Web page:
King County International Airport
King County International Airport (KCIA), commonly called Boeing Field, is a public airport owned and operated by King County, five miles south of downtown Seattle, Washington. It began operations in 1928 and was the main airport for the Seattle area until the 1946 opening of the Seattle-Tacoma International Airport.
Found in 8 Collections and/or Records:
Collection — Multiple Containers
Content Description The Associated Women Pilots of Boeing Field Photographs and Clipping is a small collection of visual and textual materials documenting the the Associated Women Pilots of Boeing Field (AWPBF), circa late 1930s-1940s.The collection includes thirteen black-and-white photographic prints of six discrete images. One image is an informal portrait of a woman pilot in her coveralls, helmet and goggles. The name on her coveralls reads "Penney." One image depicts a department store display...
Abstract The John and Alan Blum Northwest Aviation Collection consists of visual and textual materials related to the lives and careers of John and Alan Blum. John founded the Northwest Air Service Company and Alan served as President after his brother died in a plane crash in 1931.
Collection — Multiple Containers
Contents of the Collection The Floyd R. Daniel Boeing Collection is comprised of materials relating to Daniel’s 26-year career as photographer and videographer at the Boeing Company. The collection primarily consists of photographic materials and assorted documents relating to Daniel’s career, as well as seven films, all ranging from the late 1920s to early 1960s.The photographs, which are comprised of 95 black-and-white prints, nine color prints, 22 negatives, and three transparencies, consist of official...
Abstract James H. Dilonardo was a local aviation enthusiast strongly tied to Boeing Field and The Museum of Flight. His collection consits of photographs, textual materials, sound recordings, and film largely related to aviation in Seattle, Washington and the Pacific Northwest.
Abstract Jules Verne (J. V.) Hyde (1889-1953) and Harley Hyde (1892-1919) were brothers who served in World War I as flight instructors. The collection contains documents, clippings, and photographs relating to J. V. Hyde's military service during World War I, his post-war work as the first manager of Boeing Field, and later work at Boeing as an inspector. The collection also includes documents, clippings, and photographs about his brother Harley's World War I service and death due to an airplane...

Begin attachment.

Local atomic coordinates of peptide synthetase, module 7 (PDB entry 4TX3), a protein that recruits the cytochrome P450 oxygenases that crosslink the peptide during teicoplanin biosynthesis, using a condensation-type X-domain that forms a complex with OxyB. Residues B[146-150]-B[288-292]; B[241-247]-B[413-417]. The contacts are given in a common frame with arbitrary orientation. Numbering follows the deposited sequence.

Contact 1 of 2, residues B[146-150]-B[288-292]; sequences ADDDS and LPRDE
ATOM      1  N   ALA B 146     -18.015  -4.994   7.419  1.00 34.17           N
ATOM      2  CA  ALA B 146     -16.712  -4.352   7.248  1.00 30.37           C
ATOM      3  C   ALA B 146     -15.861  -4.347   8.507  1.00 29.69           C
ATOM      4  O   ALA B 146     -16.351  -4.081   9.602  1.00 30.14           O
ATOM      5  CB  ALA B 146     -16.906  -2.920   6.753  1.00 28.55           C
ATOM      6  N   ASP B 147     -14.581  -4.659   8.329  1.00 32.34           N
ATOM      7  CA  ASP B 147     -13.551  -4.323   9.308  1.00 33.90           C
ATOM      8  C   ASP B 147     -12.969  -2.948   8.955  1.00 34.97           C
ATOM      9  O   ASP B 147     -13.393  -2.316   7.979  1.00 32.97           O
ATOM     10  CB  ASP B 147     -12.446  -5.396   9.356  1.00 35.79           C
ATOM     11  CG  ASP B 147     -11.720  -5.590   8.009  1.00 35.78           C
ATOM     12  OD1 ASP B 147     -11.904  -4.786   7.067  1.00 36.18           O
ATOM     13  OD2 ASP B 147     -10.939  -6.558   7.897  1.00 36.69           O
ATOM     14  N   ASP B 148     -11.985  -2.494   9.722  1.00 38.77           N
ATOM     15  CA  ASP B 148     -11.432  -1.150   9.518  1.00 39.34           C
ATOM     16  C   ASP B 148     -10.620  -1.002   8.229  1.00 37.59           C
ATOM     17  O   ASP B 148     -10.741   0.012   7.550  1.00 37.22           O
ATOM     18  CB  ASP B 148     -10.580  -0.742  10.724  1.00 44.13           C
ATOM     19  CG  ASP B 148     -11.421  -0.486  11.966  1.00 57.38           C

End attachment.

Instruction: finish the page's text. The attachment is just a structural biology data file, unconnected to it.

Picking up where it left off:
Collection — Box: One
Content Description The Orville M. MacLeran Logbooks is a small collection consisting of six logbooks maintained by MacLeran and documenting his career as a flight instructor and commercial pilot from 1937-1963. Four of the logbooks are "pilot's flight logs" and document MacLeran's flights primarily to and from Seattle and Everett, Washington from 1937-1940. The books indicated that MacLeran held commercial and transport licenses with flight instructor ratings. A variety of aircraft are documented in...
Abstract Clyde Edward Pangborn (circa 1890s-1958) was born in Bridgeport, Washington and was a military pilot and barnstormer. The collection contains photographs and illustrations, correspondence, advertisements, newspaper clippings, a date book, military service records, and ephemera related to the Pangborn's personal life, military service, and barnstorming career from approximately 1912 to 1981.
Interview Summary Retired airline captain and Museum of Flight Trustee Anne Simpson is interviewed about her 37-year career in the commercial airline industry. She discusses her experiences as a pilot for Northwest Airlines and Delta Air Lines, where she flew the Boeing 727, Airbus A320, and Boeing 747-400. She also discusses her status as one of the first women pilots to be hired by a major American airline and describes challenges and accomplishments from her career. The interview concludes with an overview of...